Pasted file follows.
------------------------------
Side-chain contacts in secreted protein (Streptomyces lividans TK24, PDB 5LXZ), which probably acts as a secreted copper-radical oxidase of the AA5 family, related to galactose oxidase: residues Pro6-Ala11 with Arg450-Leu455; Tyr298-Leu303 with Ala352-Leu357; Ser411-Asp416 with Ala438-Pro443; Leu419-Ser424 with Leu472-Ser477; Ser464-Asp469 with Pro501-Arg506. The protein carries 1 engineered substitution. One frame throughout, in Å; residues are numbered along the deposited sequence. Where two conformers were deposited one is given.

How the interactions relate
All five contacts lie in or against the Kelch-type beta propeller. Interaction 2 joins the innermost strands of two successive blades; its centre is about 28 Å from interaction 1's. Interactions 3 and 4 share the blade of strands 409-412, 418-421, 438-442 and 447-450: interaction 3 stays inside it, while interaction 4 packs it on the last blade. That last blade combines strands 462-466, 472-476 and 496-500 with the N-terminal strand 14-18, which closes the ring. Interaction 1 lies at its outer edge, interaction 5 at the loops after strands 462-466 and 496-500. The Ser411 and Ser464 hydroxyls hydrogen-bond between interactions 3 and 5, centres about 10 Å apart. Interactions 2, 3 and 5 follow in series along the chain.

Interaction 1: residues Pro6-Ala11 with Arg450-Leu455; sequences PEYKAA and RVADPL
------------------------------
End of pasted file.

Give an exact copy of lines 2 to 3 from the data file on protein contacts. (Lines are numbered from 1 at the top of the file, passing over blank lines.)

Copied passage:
How the interactions relate
All five contacts lie in or against the Kelch-type beta propeller. Interaction 2 joins the innermost strands of two successive blades; its centre is about 28 Å from interaction 1's. Interactions 3 and 4 share the blade of strands 409-412, 418-421, 438-442 and 447-450: interaction 3 stays inside it, while interaction 4 packs it on the last blade. That last blade combines strands 462-466, 472-476 and 496-500 with the N-terminal strand 14-18, which closes the ring. Interaction 1 lies at its outer edge, interaction 5 at the loops after strands 462-466 and 496-500. The Ser411 and Ser464 hydroxyls hydrogen-bond between interactions 3 and 5, centres about 10 Å apart. Interactions 2, 3 and 5 follow in series along the chain.